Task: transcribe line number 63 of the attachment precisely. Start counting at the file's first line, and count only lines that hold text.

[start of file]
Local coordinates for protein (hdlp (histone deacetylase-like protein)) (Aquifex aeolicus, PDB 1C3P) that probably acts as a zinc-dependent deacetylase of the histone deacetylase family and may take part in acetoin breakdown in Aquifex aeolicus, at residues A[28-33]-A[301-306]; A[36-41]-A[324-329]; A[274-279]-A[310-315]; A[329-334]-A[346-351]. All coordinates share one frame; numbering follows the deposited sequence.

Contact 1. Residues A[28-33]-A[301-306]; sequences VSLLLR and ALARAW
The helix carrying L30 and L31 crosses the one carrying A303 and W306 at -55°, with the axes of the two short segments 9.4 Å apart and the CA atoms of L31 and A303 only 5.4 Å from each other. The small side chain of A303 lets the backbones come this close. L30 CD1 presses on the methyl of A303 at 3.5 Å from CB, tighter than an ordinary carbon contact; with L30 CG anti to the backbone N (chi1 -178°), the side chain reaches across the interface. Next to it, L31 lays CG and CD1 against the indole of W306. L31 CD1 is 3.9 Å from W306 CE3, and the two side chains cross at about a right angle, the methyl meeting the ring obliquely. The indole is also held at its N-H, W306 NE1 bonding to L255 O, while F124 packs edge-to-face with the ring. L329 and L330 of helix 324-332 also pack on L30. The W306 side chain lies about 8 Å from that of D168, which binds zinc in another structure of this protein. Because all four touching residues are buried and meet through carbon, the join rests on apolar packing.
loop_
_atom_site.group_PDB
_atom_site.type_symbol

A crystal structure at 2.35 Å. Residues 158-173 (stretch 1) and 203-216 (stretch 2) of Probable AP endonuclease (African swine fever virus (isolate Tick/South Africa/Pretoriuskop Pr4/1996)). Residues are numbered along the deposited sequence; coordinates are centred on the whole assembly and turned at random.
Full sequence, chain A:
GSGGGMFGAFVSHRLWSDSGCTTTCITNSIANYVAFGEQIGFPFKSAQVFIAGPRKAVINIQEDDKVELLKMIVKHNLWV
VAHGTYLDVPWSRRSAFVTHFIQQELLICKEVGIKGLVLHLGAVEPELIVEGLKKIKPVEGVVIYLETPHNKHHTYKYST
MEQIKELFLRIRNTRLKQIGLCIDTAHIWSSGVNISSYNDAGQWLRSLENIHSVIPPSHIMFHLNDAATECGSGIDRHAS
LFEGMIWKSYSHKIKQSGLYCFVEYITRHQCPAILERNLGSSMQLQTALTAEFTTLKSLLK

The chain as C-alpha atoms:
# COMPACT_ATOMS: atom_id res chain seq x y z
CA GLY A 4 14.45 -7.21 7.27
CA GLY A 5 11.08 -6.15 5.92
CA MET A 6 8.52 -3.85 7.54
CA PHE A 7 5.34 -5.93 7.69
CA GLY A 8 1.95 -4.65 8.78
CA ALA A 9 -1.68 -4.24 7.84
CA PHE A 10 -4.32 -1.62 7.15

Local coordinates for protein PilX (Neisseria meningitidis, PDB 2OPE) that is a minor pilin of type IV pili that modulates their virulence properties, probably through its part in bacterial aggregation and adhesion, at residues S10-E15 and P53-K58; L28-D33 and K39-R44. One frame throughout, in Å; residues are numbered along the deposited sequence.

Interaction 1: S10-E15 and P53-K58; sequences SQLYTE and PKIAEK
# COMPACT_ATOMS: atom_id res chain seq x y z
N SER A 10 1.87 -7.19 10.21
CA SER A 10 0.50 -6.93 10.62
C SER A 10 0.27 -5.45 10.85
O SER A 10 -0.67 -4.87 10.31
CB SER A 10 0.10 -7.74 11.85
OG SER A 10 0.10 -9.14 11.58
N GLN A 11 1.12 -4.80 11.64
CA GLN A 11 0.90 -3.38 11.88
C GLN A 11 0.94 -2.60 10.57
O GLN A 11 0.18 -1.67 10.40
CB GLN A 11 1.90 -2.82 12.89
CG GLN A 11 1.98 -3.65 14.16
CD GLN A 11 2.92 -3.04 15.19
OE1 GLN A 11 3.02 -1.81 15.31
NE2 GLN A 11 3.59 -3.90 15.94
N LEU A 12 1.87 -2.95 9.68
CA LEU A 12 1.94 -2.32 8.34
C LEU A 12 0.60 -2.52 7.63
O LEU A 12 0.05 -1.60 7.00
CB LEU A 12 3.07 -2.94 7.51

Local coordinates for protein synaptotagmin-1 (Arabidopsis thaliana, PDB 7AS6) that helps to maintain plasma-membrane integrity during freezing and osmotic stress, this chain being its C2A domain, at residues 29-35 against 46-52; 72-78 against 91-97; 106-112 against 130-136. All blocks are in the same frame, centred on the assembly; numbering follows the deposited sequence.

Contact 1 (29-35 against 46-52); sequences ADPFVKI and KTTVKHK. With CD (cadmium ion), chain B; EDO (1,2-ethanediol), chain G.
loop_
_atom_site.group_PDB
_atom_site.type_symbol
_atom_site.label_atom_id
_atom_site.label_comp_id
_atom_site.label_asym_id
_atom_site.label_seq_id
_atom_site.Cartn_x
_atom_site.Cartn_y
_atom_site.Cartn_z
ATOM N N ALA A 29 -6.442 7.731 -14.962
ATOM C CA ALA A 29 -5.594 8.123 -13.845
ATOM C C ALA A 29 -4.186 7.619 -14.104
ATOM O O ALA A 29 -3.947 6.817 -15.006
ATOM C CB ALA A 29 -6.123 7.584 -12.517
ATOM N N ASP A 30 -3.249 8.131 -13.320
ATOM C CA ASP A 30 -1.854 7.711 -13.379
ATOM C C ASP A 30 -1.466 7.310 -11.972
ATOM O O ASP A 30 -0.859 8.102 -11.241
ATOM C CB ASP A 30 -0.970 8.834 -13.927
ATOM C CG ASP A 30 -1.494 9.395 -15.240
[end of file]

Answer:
ATOM C CA ASP A 30 -1.854 7.711 -13.379